2. Headache and fever

To relieve headache and fever it is important to rest. However, some natural techniques can help, such as placing a cloth dampened with cold water on the forehead, avoiding wearing very hot clothes and drinking ginger or valerian tea, for example. Check out a list of the main teas to relieve headache and fever.

In addition, and with the guidance of a he alth professional, paracetamol can also be taken every 8 hours. This is an antipyretic remedy that allows you to lower your body temperature, fighting fever.

In case the fever lasts more than 2 days or if it does not improve with the use of medication, it is important to go to the hospital to identify the possible cause, initiating the appropriate treatment.

3. Muscle or joint pain and tiredness

The best way to recover from fatigue and relieve muscle and/or joint pain is to rest as much as possible, avoiding efforts such as lifting weights, cleaning the house or working out, for example.

It is also important to ensure proper hydration and nutrition of the body, drinking plenty of fluids and eating a balanced diet. Liquids can be water, teas, coconut water or natural juices. See what to eat to fight fatigue.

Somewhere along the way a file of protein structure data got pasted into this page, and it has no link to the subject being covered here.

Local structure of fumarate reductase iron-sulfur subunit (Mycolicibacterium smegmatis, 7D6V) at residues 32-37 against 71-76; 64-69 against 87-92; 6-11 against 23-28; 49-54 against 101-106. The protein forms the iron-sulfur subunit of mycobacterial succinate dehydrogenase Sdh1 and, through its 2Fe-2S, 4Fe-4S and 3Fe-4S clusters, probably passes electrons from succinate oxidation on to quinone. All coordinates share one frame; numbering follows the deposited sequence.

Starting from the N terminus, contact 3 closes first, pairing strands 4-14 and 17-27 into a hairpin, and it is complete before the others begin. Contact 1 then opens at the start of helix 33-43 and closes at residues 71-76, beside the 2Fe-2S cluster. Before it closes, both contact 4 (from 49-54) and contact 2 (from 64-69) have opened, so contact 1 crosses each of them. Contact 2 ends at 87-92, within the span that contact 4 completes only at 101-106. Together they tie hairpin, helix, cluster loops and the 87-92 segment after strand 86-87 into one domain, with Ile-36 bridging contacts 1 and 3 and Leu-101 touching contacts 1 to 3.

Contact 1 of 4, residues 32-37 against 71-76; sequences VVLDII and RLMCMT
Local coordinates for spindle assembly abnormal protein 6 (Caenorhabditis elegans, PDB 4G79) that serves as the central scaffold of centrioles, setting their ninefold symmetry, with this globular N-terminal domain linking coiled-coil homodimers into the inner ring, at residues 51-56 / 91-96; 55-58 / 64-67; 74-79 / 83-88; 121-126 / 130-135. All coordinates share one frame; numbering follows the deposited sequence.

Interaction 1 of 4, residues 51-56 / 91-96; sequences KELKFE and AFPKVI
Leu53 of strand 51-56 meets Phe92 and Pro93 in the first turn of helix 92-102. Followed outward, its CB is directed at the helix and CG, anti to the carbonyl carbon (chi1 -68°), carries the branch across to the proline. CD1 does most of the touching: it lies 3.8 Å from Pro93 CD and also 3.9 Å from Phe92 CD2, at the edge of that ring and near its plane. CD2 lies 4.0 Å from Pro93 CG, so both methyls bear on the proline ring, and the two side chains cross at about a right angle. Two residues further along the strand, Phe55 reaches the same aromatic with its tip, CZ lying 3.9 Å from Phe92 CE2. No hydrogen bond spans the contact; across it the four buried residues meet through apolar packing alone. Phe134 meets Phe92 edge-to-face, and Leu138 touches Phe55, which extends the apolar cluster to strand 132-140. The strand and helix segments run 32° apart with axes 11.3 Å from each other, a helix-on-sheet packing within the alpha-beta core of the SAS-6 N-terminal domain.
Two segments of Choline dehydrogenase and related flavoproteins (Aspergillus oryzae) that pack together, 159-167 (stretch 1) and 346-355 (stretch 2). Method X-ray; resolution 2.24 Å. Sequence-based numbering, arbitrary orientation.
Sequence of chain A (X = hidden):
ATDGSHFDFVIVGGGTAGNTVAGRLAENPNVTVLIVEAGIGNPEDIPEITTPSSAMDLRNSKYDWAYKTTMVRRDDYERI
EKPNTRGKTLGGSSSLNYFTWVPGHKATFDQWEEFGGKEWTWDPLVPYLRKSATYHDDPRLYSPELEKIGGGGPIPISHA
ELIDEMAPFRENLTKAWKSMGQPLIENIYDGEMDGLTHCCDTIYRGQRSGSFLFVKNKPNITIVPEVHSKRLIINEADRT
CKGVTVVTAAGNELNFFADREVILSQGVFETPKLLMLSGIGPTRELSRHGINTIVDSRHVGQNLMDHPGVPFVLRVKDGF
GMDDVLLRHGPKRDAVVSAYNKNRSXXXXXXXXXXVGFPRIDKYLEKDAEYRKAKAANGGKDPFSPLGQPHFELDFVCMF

Possible severe reactions

Serious reactions to the COVID-19 vaccine are very rare, but they mostly happen in people who have a history of a severe reaction after taking any other type of vaccine.

These reactions can appear soon after vaccination or up to 4 weeks:

  • Severe allergic reaction, usually within 30 minutes after vaccination;
  • Formation of clots, which can cause thrombosis;
  • Inflammation of the heart.

Although they are very rare, these reactions must be identified as soon as possible, so that they can be treated correctly, avoiding the appearance of sequelae.

In case of symptoms such as feeling short of breath, swelling of the face, severe headache, chest pain or swelling in the legs, it is important to seek medical help.

What causes vaccine reactions?